Best Colleges/Universities for Environmental Studies

<p>Im looking for a University/College that is small and has D3 Athletics (Track and XC), and has to be very good in Enivronmental Sciences...</p>

<p>Thanks,
SS</p>

<p>These are the best colleges that fit your requirements:</p>

<p>Bates College
College Of The Atlantic (i don't think it has athletics though)
Colorado College
Dickinson College
The Evergreen State College
Middlebury College</p>

<p>Yeah, I likes Colege of the Atlantic exept for the athletics part... thanks though... any more?</p>

<p>St. Lawrence University, Canton, NY, great academics, financial aid, athletic facilities etc.
About 2 plus hours from Syracuse, 1 hour from Watertown, 1.5 hours from Ottawa.</p>

<p>Pierre has given a good list (I particularly like Middlebury and Colorado College) but there must be a couple dozen other good liberal arts colleges that have ES programs. Whitman and St.Mary's College of MD are just two, at opposite ends of the country, that come to mind. Or Connecticut College for its Botany major (as well as ES).</p>

<p>What else are you looking for in a college (location, climate, selectivity, etc.)?
As far as I know there aren't any reliable assessments/rankings of undergraduate ES programs (the closest I know is Rugg's Recommendations for Biology and Botany) so you will want to look at the big picture of college quality and fit.</p>

<p>And for ES, I would think you'd want to pay attention to the school's physical setting as well as its facilities, curriculum and reputation. You'll probably want good opportunities for field work (whether from the perspective of plant ecology, wildlife, or the built environment). Colorado College, due to its Rocky Mountain location and unique course schedule (the "block plan"), is especially suited for field work in the Life Sciences. Colleges with short terms, such as Middlebury (January term) or Bates (May term), might be good choices too for intensive field work opportunities (as long as weather or residence requirements don't restrict you.) In my opinion a rural, mountain, or waterfront setting is more desirable than an urban or suburban setting for ES.</p>

<p>Students at Colorado College and Middlebury tend to be very athletic.</p>

<p>I strongly second pierre's suggestion of COA. Particularly for marine science, there is no better place to study as an undergraduate. </p>

<p>Unlike many other LACs, COA actually practices what it preaches and is almost completely sustainable and carbon neutral. :cool:</p>

<p>Allegheny, Bowdoin, and Colby are also worth a look.</p>

<p>Perhaps Lewis and Clark (Env Studies)?</p>

<p>Carleton</a> College: Environmental Studies</p>

<p>Very strong across all sciences. More geology PhD's churned out from here than anywhere in the country. 800+ acres of arboretum attached to the campus to support great environmental projects not to mention 15 miles of some of the best collegiate cross country trails to support your D3 running interests. School pride in the first college owned commercial grade wind turbine - supplies up to 50% of energy needs of the campus. Plans for a second turbine have already been submitted. A very "green" place that's been named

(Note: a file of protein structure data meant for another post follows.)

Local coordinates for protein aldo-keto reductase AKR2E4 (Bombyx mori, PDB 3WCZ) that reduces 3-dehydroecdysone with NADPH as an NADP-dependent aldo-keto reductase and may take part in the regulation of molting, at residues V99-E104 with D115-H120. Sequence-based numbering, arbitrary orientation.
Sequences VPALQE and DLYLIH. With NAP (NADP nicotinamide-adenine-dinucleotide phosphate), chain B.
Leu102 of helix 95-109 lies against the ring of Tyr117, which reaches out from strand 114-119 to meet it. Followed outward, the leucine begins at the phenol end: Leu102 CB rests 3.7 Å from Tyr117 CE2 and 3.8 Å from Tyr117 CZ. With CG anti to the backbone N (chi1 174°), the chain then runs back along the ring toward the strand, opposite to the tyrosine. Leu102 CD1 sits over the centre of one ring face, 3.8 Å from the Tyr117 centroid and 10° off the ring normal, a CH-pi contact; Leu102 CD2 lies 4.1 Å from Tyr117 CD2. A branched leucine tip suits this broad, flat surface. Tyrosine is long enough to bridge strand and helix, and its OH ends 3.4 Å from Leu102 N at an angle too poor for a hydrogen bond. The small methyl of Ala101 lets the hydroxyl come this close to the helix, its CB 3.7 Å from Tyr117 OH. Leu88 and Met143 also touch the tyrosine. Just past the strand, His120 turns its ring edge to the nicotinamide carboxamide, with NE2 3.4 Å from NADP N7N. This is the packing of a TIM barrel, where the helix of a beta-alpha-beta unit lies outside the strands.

a "College Sustainability Leader."</p>

<p>The</a> College Sustainability Report Card
Campus</a> Sustainability Profiles | Association for the Advancement of Sustainability in Higher Education
<a href="https://apps.carleton.edu/campus/sustainability/%5B/url%5D"&gt;https://apps.carleton.edu/campus/sustainability/&lt;/a&gt;&lt;/p>

<p>Hey guys. I was talking to my parent and they said they wanted me to be near a siginificant town. As in it cannot be remote which leaves COA out of the question. </p>

<p>Another question. Do D3 Schools give out scholarships? And if so, is it possible to get a full ride?</p>

<p>what do your parents consider as a "significant" town, it seems like the best places to study Environmental Studies (especially D3 schools) are out in the middle of nowhere.......which makes sense kinda if you think about it.</p>

<p>Emory has an excellent environmental studies program, and it is a D3 school. You can apply for merit scholarships at Emory, but you have to send in a separate application and you must receive a nomination from your counselor.</p>

<p>Here's a link to the site: Emory</a> Scholars</p>

<p>University of Chicago</p>

<p>D3s don't give out sports scholarships, by definition. However, you are eligible to compete for merit scholarships and might get a nudge from the coach.</p>

<p>Lewis and Clark is in Portland.</p>

<p>
[quote]
University of Chicago

[/quote]

Chicago has 8000 students in the Arts & Sciences and nearly 15000 students total. It's hardly small.</p>

<p>Actually, Chicago only has about 5,000 undergraduates and the undergraduate college is more like a LAC. There is a lot of personal attention with a faculty to student ratio about 7 to 1. I have heard that their environmental studies program is quite excellent, including courses about global warning as part of their core curriculum.</p>

<p>Huxley College of WWU in Bellingham, Washington. Great environmental studies college and excellent athletics...</p>

<p>I second the Emory recommendation... remember, however, that Emory Scholars is extremely competitive so don't bank on receiving full tuition or 3/4 tuitions unless you have amazing stats.</p>

<p>+1 for the Huxley recommendation, it is one of the best programs in the country.</p>